Elián González, the Cuban boy who at age 6 was fished up off the shores of Broward County, Florida before being plucked out of his Miami relatives' arms by Immigration and Naturalization Service (INS) agents and returned to his father in Cuba, turns 20 years old on Friday. In an interview published on Tuesday, by the Cuban blog Quinquenio de Luz -- which is published by journalism students at the University of Matanzas -- the young man who was once the focus of an international battle over custody described his loyalty to Fidel Castro and the Cuban government in near-religious terms. "Fidel Castro is like a father to me.  I don't profess any religion, but if I did, my god would be Fidel Castro," he said.

"Fidel Castro means everything to Cuba," the current student of industrial engineering went on. "He means everything to the world because, though he has never received a Nobel Peace Prize, no one has done more for world peace than he has. That's why I believe that, more than a father to me, he ought to be considered a father by the whole world. He has great opponents who regard him as a monster, for the simple fact that Fidel has brought about a new alternative that has stopped their plans for expansion, conquest and development dead in their tracks, for having shown the world's public opinion that it is possible to build a different society, were human wellbeing is the main thing. Fidel has done nothing other than ease the world's suffering."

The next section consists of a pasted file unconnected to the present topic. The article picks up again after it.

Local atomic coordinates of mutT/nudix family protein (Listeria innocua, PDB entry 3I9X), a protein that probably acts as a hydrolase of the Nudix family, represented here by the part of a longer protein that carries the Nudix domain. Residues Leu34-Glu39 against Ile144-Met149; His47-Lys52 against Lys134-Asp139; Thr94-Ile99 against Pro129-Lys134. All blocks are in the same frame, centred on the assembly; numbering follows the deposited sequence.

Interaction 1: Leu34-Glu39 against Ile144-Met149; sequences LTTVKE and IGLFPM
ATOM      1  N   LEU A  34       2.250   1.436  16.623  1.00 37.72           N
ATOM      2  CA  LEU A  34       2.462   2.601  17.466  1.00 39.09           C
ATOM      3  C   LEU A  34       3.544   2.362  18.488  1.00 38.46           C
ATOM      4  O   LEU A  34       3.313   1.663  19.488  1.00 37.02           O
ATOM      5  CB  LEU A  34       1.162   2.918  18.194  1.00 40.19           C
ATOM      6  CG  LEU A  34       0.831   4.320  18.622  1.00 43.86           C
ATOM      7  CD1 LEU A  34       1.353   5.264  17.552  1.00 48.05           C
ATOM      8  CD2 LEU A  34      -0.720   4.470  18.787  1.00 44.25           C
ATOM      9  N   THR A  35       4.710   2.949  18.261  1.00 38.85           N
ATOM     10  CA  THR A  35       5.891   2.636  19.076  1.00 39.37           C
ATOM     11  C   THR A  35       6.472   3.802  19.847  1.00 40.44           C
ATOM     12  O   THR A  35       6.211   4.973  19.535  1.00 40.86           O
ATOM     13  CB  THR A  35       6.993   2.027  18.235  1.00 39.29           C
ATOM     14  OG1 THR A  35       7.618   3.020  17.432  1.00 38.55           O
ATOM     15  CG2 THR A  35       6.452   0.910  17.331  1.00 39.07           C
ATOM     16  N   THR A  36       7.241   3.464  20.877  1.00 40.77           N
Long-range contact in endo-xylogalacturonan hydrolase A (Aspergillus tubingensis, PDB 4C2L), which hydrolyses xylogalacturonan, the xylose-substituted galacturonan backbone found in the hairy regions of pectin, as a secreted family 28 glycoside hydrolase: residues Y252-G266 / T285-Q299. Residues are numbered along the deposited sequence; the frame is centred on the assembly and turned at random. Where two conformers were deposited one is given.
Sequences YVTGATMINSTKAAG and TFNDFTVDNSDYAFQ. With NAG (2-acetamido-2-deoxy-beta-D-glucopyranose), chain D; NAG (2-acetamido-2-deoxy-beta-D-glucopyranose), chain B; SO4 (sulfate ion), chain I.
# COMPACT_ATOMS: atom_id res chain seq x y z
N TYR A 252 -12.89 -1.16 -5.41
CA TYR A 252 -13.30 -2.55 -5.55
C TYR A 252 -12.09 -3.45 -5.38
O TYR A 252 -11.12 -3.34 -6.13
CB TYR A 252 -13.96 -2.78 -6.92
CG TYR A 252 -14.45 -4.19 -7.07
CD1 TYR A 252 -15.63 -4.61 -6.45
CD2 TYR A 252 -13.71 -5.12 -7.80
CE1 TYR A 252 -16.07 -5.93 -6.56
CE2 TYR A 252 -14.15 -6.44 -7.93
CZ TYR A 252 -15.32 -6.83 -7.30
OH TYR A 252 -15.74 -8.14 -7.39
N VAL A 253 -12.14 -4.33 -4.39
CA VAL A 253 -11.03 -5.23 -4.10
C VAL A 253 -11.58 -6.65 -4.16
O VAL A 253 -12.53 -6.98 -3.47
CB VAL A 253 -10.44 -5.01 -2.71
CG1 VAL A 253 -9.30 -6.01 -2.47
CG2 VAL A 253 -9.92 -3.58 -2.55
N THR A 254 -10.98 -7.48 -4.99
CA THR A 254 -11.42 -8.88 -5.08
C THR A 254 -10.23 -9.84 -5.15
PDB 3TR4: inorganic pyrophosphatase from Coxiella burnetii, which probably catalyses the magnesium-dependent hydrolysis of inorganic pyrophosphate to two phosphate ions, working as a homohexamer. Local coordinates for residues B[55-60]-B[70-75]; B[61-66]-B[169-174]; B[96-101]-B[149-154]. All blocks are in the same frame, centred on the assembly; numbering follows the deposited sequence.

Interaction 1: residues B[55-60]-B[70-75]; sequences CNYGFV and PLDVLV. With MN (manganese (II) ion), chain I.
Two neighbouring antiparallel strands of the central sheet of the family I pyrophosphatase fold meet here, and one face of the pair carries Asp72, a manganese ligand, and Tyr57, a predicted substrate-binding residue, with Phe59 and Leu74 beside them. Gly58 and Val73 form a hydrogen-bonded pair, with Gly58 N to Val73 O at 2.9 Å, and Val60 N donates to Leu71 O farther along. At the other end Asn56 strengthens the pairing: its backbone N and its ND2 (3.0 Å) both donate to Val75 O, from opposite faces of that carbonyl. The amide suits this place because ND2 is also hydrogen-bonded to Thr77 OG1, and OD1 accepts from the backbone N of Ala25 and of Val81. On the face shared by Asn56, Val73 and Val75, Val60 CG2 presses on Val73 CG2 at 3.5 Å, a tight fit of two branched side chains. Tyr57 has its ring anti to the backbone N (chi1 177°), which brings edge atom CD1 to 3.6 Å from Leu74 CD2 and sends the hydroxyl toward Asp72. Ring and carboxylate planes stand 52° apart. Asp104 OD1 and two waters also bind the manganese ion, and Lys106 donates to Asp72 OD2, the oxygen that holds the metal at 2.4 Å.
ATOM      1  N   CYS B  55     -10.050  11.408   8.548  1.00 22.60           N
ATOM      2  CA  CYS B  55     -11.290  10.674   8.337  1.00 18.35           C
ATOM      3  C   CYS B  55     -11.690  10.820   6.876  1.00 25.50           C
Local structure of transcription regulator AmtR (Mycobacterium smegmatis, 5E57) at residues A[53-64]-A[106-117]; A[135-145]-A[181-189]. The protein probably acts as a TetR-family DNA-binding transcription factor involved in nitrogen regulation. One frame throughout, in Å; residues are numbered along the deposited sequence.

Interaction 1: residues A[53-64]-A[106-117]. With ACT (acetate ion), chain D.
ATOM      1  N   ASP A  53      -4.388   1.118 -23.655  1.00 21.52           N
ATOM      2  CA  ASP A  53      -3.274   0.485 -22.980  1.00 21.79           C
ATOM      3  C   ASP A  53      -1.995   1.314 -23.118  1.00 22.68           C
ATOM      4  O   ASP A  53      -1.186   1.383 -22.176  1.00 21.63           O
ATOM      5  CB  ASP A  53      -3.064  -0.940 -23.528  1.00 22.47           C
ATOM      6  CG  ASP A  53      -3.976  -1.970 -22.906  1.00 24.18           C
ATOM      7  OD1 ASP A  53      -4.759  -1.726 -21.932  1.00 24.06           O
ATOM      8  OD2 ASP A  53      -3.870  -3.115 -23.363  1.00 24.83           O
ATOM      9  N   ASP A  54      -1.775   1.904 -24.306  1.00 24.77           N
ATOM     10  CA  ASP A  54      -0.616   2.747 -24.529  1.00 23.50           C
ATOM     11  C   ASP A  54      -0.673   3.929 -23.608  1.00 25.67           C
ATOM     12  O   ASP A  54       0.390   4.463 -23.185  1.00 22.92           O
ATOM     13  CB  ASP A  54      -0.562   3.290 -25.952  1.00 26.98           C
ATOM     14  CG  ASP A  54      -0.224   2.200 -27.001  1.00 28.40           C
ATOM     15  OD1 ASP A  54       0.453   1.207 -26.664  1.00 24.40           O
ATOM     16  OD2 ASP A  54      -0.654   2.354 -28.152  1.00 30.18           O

On Thanksgiving weekend in 1999, González was saved by Florida fishermen after the makeshift boat carrying his mother and 10 other people attempting to immigrate to the United States sank, and everyone but the boy drowned.  His father demanded he be returned to Cuba, while his mother's relatives in Miami fought to obtain custody of him -- a standoff which was resolved in rather ugly fashion, when armed INS agents stormed his relatives' house before flying him back to Cuba. His comments on Tuesday come a few weeks after he told Cuban newspaper Girón that the blame for his ordeal rests on the shoulders of U.S. immigration law, specifically the 1966 Cuban Adjustment Act, which affords Cubans who make it to the United States the right to legal residency. "I suffered the consequences of that law in late 1999. The basic rights included in the Convention on the Rights of the Child: the right to be together with my father, the right to keep my nationality, and stay in my cultural context, were violated," he said. The Cuban government has argued that the policy encourages people to undertake dangerous journeys at sea.

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